Weekly Torah, Korach

Parashat Korach / פרשת קורח (Numbers 16:1-18:32; 1 Samuel 11:14–12:22)

Korach ben Yitzchar; Dathan and Aviram, sons of Eliab; On ben Peleth, and two hundred and fifty of the leaders of Israel, rebelled against Moses and Aaron, protesting against their God-given authority. Moses rebuked Korach, pointing out that YHWH had singled out the Levites for His own reasons – and warned him against continuing his rebellion. However, when they continued with their complaining, Moses stressed the fact that he personally had not profited because of his leadership. He then asked the agitators to appear before the Tabernacle, stating that YHWH would render a decision in the controversy; and that if Korach were wrong, the earth would open and swallow him and his followers. And so it came to pass, – and Korach, his men, and all their possessions were swallowed up.

Even after this divine event, many of the people continued to murmur against Moses and Aharon, declaring that it was their intention to destroy the whole congregation. YHWH’s anger was manifested by a plague which beset the Israelites – and many thousands perished.

Then, at Elohim’s command, Moses took a staff from each tribe – and inscribed their names thereon. In the morning, the staff of Levi, which had Aharon’s name inscribed on it – was budding with blossoms, and yielded ripe almonds. YHWH then reiterated His statement that the Kohanim were to be the holy ones in charge of the sanctuary and that they were to be assisted by the Levites, that all the offerings were to belong to the Kohanim: the laws of Terumah (heave-offering); Bikurim (first-fruits); Cherem (consecrated items); B’Chorot (first-born and redemption). The Levites were to receive the tithe – and they were to have no inheritance in the land of Israel – for theirs was the duty of the Tabernacle. The Levites were also to give a tithe of their tithe as well as Terumah; and they were cautioned to be scrupulous about these matters – so as not to profane the sanctity of the offerings of Israel.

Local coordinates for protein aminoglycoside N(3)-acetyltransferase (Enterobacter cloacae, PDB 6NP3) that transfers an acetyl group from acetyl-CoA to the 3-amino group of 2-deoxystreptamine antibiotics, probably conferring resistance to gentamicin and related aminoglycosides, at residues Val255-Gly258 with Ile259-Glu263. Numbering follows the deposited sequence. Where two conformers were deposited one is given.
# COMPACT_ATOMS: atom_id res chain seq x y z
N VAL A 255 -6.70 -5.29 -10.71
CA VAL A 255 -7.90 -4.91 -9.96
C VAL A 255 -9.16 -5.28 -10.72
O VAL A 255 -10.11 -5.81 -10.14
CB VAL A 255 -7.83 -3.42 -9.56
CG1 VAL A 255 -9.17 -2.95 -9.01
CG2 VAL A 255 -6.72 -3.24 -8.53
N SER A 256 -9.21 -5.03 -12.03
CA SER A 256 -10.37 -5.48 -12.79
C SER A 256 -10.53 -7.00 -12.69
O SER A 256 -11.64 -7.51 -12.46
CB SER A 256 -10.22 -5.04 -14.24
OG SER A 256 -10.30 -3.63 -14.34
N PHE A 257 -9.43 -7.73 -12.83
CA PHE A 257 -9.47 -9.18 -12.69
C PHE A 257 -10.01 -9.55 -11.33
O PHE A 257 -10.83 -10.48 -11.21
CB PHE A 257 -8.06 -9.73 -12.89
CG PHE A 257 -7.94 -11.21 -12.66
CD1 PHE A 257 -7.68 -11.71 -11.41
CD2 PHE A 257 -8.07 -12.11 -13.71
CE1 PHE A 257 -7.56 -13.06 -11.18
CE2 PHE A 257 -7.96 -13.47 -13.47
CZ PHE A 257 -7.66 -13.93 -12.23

“That he may not become like Korach and his followers…” The human being is an emotional creature. He is easily swayed in his opinions, and influenced in his actions. We follow the crowd – heeding the words of demagogues and inciters to rebellion, not taking the trouble to ascertain if the cause is just. A group of people is a dangerous instrument in the hands of an individual who knows how to appeal to a mob-psychology. We can see this even today when an individual who proudly claims leadership over a particular group of brethren who, instead of presenting to the brethren even the basic points of Torah, he instead teaches them to develop the spirit of skepticism and doubt about Torah, the origins of the assembly of Elohim’s Torah observant people, its history and teaches them to murmur and ask all sorts of questions about the leadership. In doing so, the individual and the group become rebellious of divinely ordained appointments within YHWH’s assembly. Such acts are not only directly antithetical to the doctrines of the Torah Covenant – but certainly are dominant factors in creating a serious breach in the peace of the brethren everywhere.